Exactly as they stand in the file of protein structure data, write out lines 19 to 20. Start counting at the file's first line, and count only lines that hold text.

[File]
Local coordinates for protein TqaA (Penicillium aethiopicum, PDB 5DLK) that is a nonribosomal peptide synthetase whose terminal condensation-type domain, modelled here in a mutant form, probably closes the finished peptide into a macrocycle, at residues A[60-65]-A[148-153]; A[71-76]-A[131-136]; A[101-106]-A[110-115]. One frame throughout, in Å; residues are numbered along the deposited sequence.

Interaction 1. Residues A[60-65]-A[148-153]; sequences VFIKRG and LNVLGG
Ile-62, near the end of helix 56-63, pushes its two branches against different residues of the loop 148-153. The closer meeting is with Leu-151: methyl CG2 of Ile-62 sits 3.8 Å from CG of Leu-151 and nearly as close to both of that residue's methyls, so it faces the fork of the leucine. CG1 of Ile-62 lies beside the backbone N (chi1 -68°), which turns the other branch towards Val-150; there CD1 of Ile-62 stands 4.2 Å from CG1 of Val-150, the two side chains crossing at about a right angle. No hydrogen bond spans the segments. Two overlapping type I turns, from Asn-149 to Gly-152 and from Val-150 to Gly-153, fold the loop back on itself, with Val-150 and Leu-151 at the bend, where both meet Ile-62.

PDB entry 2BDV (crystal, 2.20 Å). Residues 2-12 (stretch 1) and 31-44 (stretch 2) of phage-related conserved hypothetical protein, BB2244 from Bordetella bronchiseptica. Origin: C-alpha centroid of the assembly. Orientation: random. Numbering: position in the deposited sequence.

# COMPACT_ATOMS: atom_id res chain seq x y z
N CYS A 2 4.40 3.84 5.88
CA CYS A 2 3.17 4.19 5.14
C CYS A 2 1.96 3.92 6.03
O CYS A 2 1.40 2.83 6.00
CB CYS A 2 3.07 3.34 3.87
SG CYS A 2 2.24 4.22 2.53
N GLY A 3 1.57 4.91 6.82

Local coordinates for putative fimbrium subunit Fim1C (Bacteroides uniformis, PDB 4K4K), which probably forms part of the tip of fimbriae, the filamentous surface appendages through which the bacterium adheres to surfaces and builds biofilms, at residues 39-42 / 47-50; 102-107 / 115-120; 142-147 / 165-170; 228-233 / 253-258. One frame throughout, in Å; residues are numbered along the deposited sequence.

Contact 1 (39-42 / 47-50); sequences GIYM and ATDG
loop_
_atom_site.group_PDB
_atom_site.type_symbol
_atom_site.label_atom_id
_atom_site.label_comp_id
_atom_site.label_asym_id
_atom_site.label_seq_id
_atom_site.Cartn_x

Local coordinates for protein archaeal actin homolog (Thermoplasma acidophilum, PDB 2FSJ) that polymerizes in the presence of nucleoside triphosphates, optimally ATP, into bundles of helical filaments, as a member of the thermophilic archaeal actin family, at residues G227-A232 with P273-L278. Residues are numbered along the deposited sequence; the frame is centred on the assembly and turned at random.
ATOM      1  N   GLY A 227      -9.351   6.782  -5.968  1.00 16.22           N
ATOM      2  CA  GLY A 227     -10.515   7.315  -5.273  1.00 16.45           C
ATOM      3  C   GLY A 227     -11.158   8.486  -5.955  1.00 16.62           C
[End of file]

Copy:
_atom_site.label_comp_id
_atom_site.label_asym_id